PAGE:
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Hip Restrictions

For a considerable amount of time after surgery, you will be placed on restrictions regarding your movements.  Some of these will occur naturally because of the pain and trauma of surgery.  Others will be things about which you must constantly remind yourself, especially as the pain subsides and your flexibility increases.  One is crossing your legs (i.e. not allowing your operative leg to cross the centerline of your body) and the other is the 90-degree rule. 

The 90-degree rule means that you must not bend your knee up any closer to your chest than 90-degrees, and this restriction applies to standing as well as sitting (i.e. no bending over to pick up things on the floor, no reaching down to tie your shoes, no sitting on low stools, etc.).  This is meant to help you avoid dislocation after surgery.  After a time, your doctor may remove the 90-degree restriction, but you should always be aware of dislocation risks whenever you bring your knee toward your chest. 

While vacationing on a cruise ship, I had the opportunity to talk for an extended time with a physical therapist who was also vacationing.  I told her that I had read horror stories of people who had dislocated their hips after breaking the 90-degree rule or by twisting their bodies.  I wanted to know whether it was okay to twist toward or away from the prosthetic hip.  She told me that, taken individually, the movements (i.e. breaking 90 degrees and twisting) were not intrinsically bad in themselves; but when they were made in combination, the results could be unfortunate.  As far as the twist direction was concerned, it all depended on the surgical approach used in performing the hip replacement—i.e., anterior (front), posterior (rear), lateral (side). 

I told her that my scar was up the side curving slightly over the back of the buttocks that indicated a lateral or posterior/lateral approach.  She said what I needed to avoid were the movements the surgeon had used in dislocating my hip for surgery.  His method for dislocating my hip established a weakness in my body that could lead to dislocation if the movements were performed again in the proper combination.  In my case, the weakness was probably even more extreme because he dislocated my hip twice due to my two hip surgeries.  (Recipients of revision surgery are more prone to dislocation than individuals who have had only one hip replacement.) 

For a lateral or posterior/lateral approach, the surgeon brings the knee up toward the chest and rotates the knee toward the center of the body.  He then rotates the knee past the center line  toward the opposite side of the body—the same motion as twisting the body toward the hip—and applies pressure that “levers” the hip out of joint.  (This may also explain the groin discomfort after surgery due to the pinching of the skin, muscles, and tendons near the hip capsule that occurs when the hip is levered out of joint.  It might also explain how the artery in that area can become disturbed leading to avascular necrosis (AVN) in anyone who suffers a hip dislocation or has the hip dislocated for hip resurfacing surgery.)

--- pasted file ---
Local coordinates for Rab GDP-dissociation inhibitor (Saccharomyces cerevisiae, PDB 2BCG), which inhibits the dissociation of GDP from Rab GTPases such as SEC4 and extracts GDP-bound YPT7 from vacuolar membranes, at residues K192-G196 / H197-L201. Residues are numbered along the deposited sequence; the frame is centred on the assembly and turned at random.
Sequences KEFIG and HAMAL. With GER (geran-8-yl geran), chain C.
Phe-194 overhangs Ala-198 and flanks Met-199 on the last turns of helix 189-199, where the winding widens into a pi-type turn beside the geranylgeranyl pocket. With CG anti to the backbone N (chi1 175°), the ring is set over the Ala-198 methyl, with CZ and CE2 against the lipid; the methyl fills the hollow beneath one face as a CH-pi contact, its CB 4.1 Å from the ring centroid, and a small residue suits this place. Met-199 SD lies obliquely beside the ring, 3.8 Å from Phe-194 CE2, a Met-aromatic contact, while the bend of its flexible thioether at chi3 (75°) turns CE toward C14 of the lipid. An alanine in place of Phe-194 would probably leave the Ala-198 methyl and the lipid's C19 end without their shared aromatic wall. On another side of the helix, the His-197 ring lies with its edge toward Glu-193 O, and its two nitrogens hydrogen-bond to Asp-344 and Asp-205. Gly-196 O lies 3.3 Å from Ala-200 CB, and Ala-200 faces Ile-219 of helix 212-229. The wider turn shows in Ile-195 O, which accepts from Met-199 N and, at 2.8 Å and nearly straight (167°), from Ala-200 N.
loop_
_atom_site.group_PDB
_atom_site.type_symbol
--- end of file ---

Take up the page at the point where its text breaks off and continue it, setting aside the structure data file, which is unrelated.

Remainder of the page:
I suffered a sever sprained ankle as a child, and as an adult I’m still plagued with a weakness in that ankle that has allowed it to become sprained numerous times throughout my life; therefore, I understand how a propensity toward dislocation can occur after having had the hip dislocated once—or twice.  Even though I have a large femoral head on my total hip replacement stem, I’m still conscious of not repeating the series of motions that were used to dislocate my hip for surgery—raised knee, inward rotation of the leg, and twisting the truck of the body toward the prosthetic hip.

It is therefore a good idea to learn what surgical approach was used for your hip replacement—anterior, posterior, lateral—and then to learn exactly what movements were used to dislocate your hip based on that approach.  Afterward, you should strive to be conscious of those movements and endeavor not to perform them in that particular order.  

Another thing that is beneficial is to examine a human skeleton model that many physicians have in their offices.  It is one thing to be told how the femur can impinge on the acetabulum and cause a dislocation, but it is really hard to visualize the movements that lead to it.  However, the simple act of moving around the femur of a skeleton brings everything into clear focus, and instantly you understand how easy it is for the femur to slip out backwards when the knee is brought to the chest and internally rotated.  This type of "hands-on" experience could greatly increase patient education about hip restrictions and prevent a lot of dislocations.  


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